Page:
Wool can hold 30% of its weight in liquid before it even starts to feel wet! You might think it’s hard to take care of, expensive and hot. It’s NOT. Promise. I’m going to bust a few myths and show you how to wash and lanolize wool. Let’s get started!
MYTH: Wool is hot! I can’t use it in the summer! TRUTH: Wool is actually one of the coolest fabrics you can put on your baby. TPU/PUL covers will keep heat and moisture next to the skin which can actually heat things up!
Unlike synthetic fabrics, wool breaths. This means that it will actually pull moisture away from the body and evaporate it. Think about how a fan works. The fan is not actually cooling the temperature of a room, instead it works by blowing air across the skin and evaporating sweat. The more sweat is evaporated the cooler you feel. Wool evaporates moisture, the more evaporated, the cooler the bum.
*SUPER HEAVY WETTER TIP* If you want an even drier bum in the morning, leave the pj’s off and the wool uncovered! Let the air get to it. It will be able to evaporate moisture more effectively and therefor keep things even drier. If you still want little one’s skin covered use wool shorties in the summer or wool longies in the winter or in an air conditioned room.
MYTH: Wool has to be babied and it costs a lot! TRUTH: As long as you don’t put wool in the dryer, it’s pretty hard to hurt. It only needs to be washed every few weeks to a month. Wool is naturally antimicrobial. The lanolin on it will react with the urine as it air dries and actually neutralize it. It will continue to do this until all the lanolin is used up, that’s the point the cover starts to smell even when it is dry. You might also notice that it starts to not be as waterproof at this point. That is how you know it’s time to clean and lanolize again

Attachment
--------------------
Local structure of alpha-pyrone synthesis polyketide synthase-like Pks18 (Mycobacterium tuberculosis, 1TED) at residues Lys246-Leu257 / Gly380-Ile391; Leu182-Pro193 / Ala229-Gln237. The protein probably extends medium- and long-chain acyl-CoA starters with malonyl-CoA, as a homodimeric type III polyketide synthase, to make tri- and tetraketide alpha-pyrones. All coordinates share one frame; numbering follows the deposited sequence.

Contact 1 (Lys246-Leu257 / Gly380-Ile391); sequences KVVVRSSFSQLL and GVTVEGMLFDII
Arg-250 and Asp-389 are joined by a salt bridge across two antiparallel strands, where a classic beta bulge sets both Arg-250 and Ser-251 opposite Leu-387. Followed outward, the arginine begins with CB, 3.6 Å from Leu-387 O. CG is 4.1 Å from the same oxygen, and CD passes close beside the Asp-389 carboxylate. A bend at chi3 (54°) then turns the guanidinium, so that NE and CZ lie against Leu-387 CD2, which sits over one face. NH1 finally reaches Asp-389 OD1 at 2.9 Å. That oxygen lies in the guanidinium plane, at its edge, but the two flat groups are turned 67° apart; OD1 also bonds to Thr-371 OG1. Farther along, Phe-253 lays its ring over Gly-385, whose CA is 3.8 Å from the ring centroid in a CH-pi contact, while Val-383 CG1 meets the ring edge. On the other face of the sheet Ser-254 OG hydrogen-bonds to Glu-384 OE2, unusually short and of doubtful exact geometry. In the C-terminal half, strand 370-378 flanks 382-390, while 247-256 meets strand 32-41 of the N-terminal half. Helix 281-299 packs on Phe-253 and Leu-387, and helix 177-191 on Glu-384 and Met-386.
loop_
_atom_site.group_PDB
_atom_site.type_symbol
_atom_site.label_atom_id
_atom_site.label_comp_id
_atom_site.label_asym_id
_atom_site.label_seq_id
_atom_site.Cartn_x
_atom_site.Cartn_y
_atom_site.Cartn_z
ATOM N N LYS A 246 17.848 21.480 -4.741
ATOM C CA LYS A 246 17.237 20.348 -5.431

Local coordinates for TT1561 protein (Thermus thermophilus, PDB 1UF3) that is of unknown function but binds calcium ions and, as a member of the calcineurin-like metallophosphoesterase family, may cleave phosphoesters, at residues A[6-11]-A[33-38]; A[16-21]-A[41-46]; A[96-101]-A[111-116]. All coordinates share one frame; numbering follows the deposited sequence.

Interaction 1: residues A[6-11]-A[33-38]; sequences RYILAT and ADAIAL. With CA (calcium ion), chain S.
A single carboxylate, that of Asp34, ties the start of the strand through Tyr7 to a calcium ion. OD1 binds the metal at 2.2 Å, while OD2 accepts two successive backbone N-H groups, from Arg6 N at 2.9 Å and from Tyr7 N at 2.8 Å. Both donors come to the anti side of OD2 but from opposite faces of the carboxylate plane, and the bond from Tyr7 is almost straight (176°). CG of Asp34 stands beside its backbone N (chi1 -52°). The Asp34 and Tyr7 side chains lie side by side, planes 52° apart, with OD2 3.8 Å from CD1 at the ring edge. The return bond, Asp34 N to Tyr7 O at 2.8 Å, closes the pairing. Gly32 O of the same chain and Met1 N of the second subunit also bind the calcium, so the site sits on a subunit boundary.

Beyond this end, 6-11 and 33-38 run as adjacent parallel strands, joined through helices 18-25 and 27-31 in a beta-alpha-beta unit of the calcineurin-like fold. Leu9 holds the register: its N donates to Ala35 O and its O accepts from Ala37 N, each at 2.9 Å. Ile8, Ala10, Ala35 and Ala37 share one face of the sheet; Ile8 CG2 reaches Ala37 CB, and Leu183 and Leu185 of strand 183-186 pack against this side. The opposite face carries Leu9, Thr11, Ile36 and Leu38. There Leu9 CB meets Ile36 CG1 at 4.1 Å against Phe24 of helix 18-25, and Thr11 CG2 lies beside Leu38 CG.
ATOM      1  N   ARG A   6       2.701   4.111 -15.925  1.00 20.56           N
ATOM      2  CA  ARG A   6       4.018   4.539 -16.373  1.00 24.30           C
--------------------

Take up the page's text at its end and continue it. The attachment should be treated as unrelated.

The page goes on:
As for it being expensive, yes it does cost more for a wool cover than a regular PUL/TPU cover. But you will need MANY TPU/PUL covers. You only need a few wool covers to use them full time. Wool is also tuff and made to last and last. With proper care you can absolutely use the same wool for ALL of your children. Then you can also get a decent resale price when you are done using it.
Interlock vs Knit Wool
My favorite interlock wool covers are HumBird and Truly Charis. For knit, it’s Rox + Rumble, which was recently purchased by Truly Charis and is now called Truly Rox. Finally, I totally have a huge love for upcycled wool pieces as well.
Interlock wool is made from wool yarn that is machine knitted together with very tiny, tight stitches. Interlock wool is often thicker and more waterproof that knit wool. Both the HumBird and Truly Charis interlock is soft and stretchy.
Knit wool is also knitted on a machine, but with looser more breathable stitches. I personally find it to be softer and stretchier than interlock. And while not as bulletproof as interlock, it is more breathable and very suitable for day use and at night for lighter wetters.
Upcycled wool means you basically take an existing wool clothing piece like a wool sweater and give it a new life as wool pants, covers, or Bernie Sanders Inauguration gloves. 100 % wool blends will work best. And something merino will work great as it is soft and not scratchy.
How do you care for wool?
First, a few tips…
Wool isn’t washed the same as your other cloth diapers. Wash it, lanolize it, air dry it and wear it…that’s it. NEVER put it in the dryer…Never…that is unless your Barbie is looking for a cute new wool piece to wear.
Interlock wool can usually be machine washed. Wash on gentle or a wool cycle if you have it. Use cold water as hot can damage the wool. Please note that many manufacturers of wool products still recommend hand washing for the longest life of the wool. Please use care and common sense when deciding how to wash your wool. It may be useful to check out the group for that brand to see how others have had success with washing.
How to Wash & Lanolize Wool Covers and other wool pieces:
- You will need some place to let it soak. I use my bathroom sink and plug the drain. But I’ve also used a bucket and my big, old kitchen pot. For smaller wool pieces like soakers, you can use a gallon zip lock bag as well.
- A small container to mix the lanolin in. I use the peri bottle they gave me in the hospital. You know…the little squirt bottle they gave for your lady parts.